Benjamin Dickinson wrote, directed, and starred in Creative Control, a movie in which bloodless carnality rules with a pixelized fist. The film’s themes revolve around technology, desire, and the forbidden fruits of emotional infidelity. All of the aforementioned topics are culturally relevant, now more than ever, with the popularity of virtual reality rearing its polygon defined head. It was a long-time coming, though: pop stars appeared posthumously on award shows; hip-hop artists bobbed back and fourth at live concert venues. Commercials showed the doe-eyed Audrey Hepburn pining for chocolate on a bus, her eyes twinkling of CGI. Spike Jonze released Her, a picture about a sentient operating system as voiced by Scarlett Johansson. The uncanny valley was becoming deeper, the topography more expansive.
And Dickinson realizes the follies of this toxic marriage. When does the seemingly innocuous parade of visuals become a salacious peepshow? How long until humans take this technology into the deep end of the pool, only to buoy there until their eyes go blank? In crafting a script – or, in this particular case, a thesis – around the inherent emotional tenuousness of people, our director presents technology as the golden idol in Raiders of the Lost Ark: aesthetically beautiful, but not without impending consequence.
David (Dickinson) is an erudite, crafty, and predatory businessman in a high-rise office building. He longs for money, and is consumed, subconsciously, by the spiritual abyss in his belly. At home, he is verbally outfoxed by Juliette (Nora Zehetner), his sometime girlfriend. In his private life, David is unable to channel the feigned power he asserts at work, and subsequently struggles with his lack of emotional responsiveness. When given a new sensory technology at his place of employment, in the form of glasses that resemble Warby Parkers, our central character begins to tap into the OS of something primal. He can generate artificial figures, using the bone structure and facial features of another person, to create a farcical projection of anyone he chooses. Of course, in doing so, he immediately recreates the the appearance of his pal’s girlfriend – how appropriately lecherous!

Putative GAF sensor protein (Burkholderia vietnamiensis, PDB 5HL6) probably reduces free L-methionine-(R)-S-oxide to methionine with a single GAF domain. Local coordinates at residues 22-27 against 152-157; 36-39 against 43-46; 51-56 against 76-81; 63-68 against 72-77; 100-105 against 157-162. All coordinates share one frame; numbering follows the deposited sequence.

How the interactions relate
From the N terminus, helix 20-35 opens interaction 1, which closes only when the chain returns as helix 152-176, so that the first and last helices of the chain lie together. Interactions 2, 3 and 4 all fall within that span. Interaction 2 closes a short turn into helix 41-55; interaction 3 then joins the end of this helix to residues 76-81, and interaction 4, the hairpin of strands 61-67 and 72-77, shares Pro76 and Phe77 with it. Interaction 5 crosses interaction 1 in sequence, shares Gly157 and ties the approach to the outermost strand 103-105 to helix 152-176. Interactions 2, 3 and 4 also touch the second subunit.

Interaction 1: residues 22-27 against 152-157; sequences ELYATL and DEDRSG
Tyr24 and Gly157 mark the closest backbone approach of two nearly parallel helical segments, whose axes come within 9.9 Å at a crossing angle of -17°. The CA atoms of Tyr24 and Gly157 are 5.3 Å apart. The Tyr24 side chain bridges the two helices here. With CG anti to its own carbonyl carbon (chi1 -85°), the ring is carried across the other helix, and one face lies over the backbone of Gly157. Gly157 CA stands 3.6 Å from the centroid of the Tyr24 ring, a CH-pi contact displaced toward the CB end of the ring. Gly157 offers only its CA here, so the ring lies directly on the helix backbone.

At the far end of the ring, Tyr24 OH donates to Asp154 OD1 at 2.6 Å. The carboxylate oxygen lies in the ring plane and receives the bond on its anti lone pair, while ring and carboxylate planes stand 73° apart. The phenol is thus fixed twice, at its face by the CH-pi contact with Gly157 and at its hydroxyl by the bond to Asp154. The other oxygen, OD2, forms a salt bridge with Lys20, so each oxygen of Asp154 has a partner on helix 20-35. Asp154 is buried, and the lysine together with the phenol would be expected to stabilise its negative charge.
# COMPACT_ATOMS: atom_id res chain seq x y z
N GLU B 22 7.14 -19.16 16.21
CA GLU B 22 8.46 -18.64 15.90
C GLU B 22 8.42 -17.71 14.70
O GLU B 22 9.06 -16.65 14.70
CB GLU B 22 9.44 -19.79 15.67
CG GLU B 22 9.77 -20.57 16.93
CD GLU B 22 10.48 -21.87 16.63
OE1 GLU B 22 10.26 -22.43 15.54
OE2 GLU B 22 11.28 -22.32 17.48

Dickinson’s movie is both monochrome and as tonally cold as a dead circuit board. The way in which it’s shot is jarringly derivative of Christopher Nolan’s Following, from the desperately authoritative camerawork to the exhausting level of foreshadowing. The author of this picture wants you to feel how emboldened he is by the clerical explicitness of his thoughts – we’re all doomed! Computers will consume us! Sexuality is a prerequisite for weakness! Okay, everyone calm down.
Creative Control is a male-fantasy on par with Hal Hartley’s Meanwhile. Dickinson uses women as props to execute his theory that men are weak, but in doing so, he is conspicuously proud that he can make this gesture without any real female voice. It’s hard for me to buy this film as an beautifully powerful exploration of modern psychology, when all I feel is a writer than wants to be Bret Easton Ellis. And, visually, it’s hard for me to believe that Dickinson didn’t take half of his floating imagery from PS4’s Watchdogs.
Primordial instincts, technology as abuse, and workplace stress are all interesting subjects, sure. But to distill them into a self-important monologue is dangerous business. Here, Creative Control – opening March 18th at Ken Cinema – relinquishes its subtext to the ego of its author.